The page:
relevance today. The issue today is literature that is intended to be read meditatively or contemplatively versus literature whose surfaces and visuality is more important than the depths.
The issue today is reading versus scanning.
D: The great writer Joseph Conrad wrote this in his early story "An Outpost of Progress":
"Fear always remains. A man may destroy everything within himself, love and hate and disbelief, and even doubt; but as long as he clings to life he cannot destroy fear: the fear, subtle, indestructible, and terrible, that pervades his being; that tinges his thoughts; that lurks in his heart; that watches on his lips the struggle of his last breath."
Do you agree that a rather constant, pervasive fear haunts humanity? Can fear be dominated? What are you afraid of?
AH: Yes, fear is an integral part of human existence. This is simply because human existence is
finite and no one knows what happens after the cessation of human existence (death). Human existence is impermanent. This is what makes us afraid. I am afraid of impermanence and loss and death.
D: I'm quite vehemently opposed to collectivism, favoring individualism over "the group". Of course, cooperation and concerted projects are good things. But general collectivism, especially as condoned by a so-called "enlightened" or "politically correct" State, easily yields dehumanizing results: repressed speech/opinion, destructive buzz words, intolerant "tolerance", and sometimes persecution and even liquidation.
I see history as Humankind's increasing humanness constantly under pressure to succumb to dehumanization (herdism, hollow art, war, almighty States).
What have you to say about this?
AH: There has always been this polarity: collectivity versus autonomy. It's an inescapable dichotomy that is part of being social creatures. There is always a tension between oneness and
separateness. And there is always a shifting that takes place along the continuum of autocracy
On the surface of things it looks like we are moving toward dehumanization and collectivism. I believe however that directly beneath the surface is a very powerful global movement toward a more in-the-center world view which is "inter-dependence".
D: I'm quite fixated on mortality and how the human foreknowledge of it plays with our worldviews, art, and mental health. What are your thoughts on mortality?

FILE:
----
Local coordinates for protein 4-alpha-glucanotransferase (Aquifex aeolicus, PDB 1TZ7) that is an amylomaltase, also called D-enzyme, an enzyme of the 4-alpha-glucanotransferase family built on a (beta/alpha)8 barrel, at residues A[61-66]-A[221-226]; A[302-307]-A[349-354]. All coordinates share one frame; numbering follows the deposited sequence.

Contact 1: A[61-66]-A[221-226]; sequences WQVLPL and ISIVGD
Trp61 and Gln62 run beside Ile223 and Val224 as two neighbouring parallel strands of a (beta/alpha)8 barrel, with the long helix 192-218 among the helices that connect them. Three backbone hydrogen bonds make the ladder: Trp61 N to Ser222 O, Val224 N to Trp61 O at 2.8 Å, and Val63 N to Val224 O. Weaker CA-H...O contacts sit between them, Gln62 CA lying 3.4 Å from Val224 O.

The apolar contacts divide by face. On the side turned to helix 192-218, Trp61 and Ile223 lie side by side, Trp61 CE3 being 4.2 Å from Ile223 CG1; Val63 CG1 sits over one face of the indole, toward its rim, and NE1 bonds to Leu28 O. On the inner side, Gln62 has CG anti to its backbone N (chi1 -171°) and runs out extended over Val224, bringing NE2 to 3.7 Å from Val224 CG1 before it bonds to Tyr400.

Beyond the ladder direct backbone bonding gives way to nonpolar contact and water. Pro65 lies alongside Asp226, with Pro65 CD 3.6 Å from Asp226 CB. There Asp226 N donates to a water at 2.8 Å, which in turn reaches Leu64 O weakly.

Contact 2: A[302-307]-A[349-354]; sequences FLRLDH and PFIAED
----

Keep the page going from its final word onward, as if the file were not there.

AH: I am afraid of mortality and loss and change and impermanence. I believe that if I were to be completely at one with this I would not be a writer. I think that I produce work in order to counter the temporality of my life.
D: You've recently had an honorable recognition: your work presented at the Pacific Ancient and Modern Language Association (PAMLA) 2003 convention.
Please tell us about this splendid opportunity, how it came about, what is being
AH: A paper about my work was presented at PAMLA in the "Literature and Ethics" panel by Professor Chad Tew who teaches New Media Communications. I have just had an abstract for a paper accepted by the Popular Culture Association/American Culture Association PCA/ACA Conference in the "Literature and Visual Arts" panel. I will deliver a paper about my Alphanumeric Labs project. I have just received news that a PhD candidate in Modern Literature is devoting a chapter of his dissertation to my work and also that my work has been added to another syllabus at Denver University.
These things come about daily. It's not a miracle however. I have been writing for 30 years. This
recognition is only the result of hard work and discipline. Hard work and discipline is everything.
D: Better than Charlie's Angels, Wonder Woman, Princess Leia, and even the foxy Emma Peel (from Britain's "Avengers") are the Muses. My two favorite Muses are Erato (love poetry) and Melpomene (the "Songstress" of tragedy).
Care to name your favorite(s)?
AH: My favorite Muses are the Powerpuff Girls.
D: Any brand-new ideas or projects on your mind or in the works?
AH: Yes. I am touring Europe in 2004 presenting exhibitions/installations of my visual works with
sound and video artists.
I have recently developed two new genres which I will be creating projects for beginning in 2004.
D: August, I respect your worthy endeavors, your energy and drive, and particularly the Muse Apprentice Guild. I'm sure more delightful accomplishments are ahead.
I wish your blessings on your path.
Any closing words for readers/fans?
AH: If you are an emerging writer, send me your work. If you live in San Diego and want to become involved in the MAG, contact me. If you have proposals for developing a professional relationship with me, contact me. I have many projects, both literary and visual, and one man cannot do it all. So, share a good thing and spread the word.
the muse apprentice guild